The Hand Lettering Formula by Helm Wotzkow
Helm Wotzkow wrote "The Art of Hand Lettering - Its Mastery and Practice" in 1952. I know we live in a time of 3-second attention spans now, but to me, Wotzkow's introduction and descriptions of his tools, his methods, and his experiences are a joy to read in their earnestness. I really appreciate the attention to detail, back-to-basics, and descriptive explanations.
When it comes to applying his teachings, my bottom-line take-aways are
- Good lettering, to have the widest general appeal, should be both beautiful and readable at the same time (page 9), and
- the "formula" (page 19).
The formula consists of six categories, all somewhat overlapping depending on the lettering piece you need to design:
Think of these as design principles that you can apply and ask yourself to critique all of your pieces:
Size - How much space do your letters have, and how will they be displayed?
Designing a logotype and a monogram are two different things, especially if one has to fit onto a small surface like a fav icon in your URL bar.
Form - What are the aesthetics of the piece, and what do the actual letterforms look like?
Some styles simply lend themselves to better communicate a certain message, e.g. designing a warning sign in an all caps script style will take readers too long to read; the letters should be congruent and appropriate to the message.
Weight - How thick are the strokes, i.e. how much black ink is laid down on white paper?
The weight of letter strokes informs the proportions and contrast of the piece, which in turn influence letter form and legibility. Check for even weights by holding your paper at arms length and upside down to see if there are blobs of color evenly distributed, or if some areas stand out.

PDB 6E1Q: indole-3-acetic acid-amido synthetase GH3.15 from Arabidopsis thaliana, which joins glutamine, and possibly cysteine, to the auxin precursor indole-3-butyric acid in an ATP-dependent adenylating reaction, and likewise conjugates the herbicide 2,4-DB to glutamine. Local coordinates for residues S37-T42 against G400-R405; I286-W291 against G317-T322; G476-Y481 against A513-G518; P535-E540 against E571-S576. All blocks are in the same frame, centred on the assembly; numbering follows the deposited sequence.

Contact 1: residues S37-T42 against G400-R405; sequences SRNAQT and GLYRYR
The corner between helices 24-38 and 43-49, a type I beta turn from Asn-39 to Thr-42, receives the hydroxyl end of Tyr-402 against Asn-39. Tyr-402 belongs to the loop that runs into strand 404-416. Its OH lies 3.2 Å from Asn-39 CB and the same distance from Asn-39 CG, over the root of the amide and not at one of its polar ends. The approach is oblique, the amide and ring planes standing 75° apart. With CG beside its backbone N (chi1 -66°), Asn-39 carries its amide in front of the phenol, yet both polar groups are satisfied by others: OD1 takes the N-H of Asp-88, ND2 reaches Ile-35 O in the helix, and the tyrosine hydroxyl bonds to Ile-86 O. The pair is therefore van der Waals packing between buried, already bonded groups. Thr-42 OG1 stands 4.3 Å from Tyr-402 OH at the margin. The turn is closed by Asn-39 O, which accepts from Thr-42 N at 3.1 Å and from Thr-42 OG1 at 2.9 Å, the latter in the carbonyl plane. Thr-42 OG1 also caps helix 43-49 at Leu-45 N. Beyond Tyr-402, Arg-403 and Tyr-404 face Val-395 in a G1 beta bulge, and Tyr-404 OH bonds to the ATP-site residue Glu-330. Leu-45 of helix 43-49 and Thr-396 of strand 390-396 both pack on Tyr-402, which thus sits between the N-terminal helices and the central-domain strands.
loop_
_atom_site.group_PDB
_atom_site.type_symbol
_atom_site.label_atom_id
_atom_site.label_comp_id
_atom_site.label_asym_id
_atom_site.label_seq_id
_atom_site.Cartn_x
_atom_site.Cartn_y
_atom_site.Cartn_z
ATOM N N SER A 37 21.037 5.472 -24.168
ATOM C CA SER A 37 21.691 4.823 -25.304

Layout - How can you arrange the words on the page to greatest effect?
Taking care of size, form, and weight of your letters puts you well on your way to a good lettering piece. Now the composition of your phrase takes it one step further, and requires strategic thought. You have to decide which words to highlight, where to maybe change styles, where to add illustration or filler material... the options are endless.
Spacing - Are the positive and negative spaces visually pleasing?
Each time you draw a line, you define a white space around it. Look for the spacing between letters, between words, between lines, and the space within your individual letters (e.g. the bowls of your b's and d's, your o's and a's - are they similar?). The size and spacing will inform your margins and influence legibility.
Execution - How polished does your piece need to be?
Wotzkow talks about execution in terms of the finishing touches and "polish" that you give to your work. He distinguishes between e.g. large block letters on a showcard and intricate details on elegant personal stationery. Again, it helps to keep in mind the goal of the piece, where it will be displayed, and how it will be used.
I made a screen capture video of my lettering process, including sketching, refining, and critiquing, and narrated everything for you here:
(Also available on my YouTube Channel. :-))
If you have any other book recommendations from that era, please share them!
Amazon currently lists The Art of Hand Lettering by third-party sellers: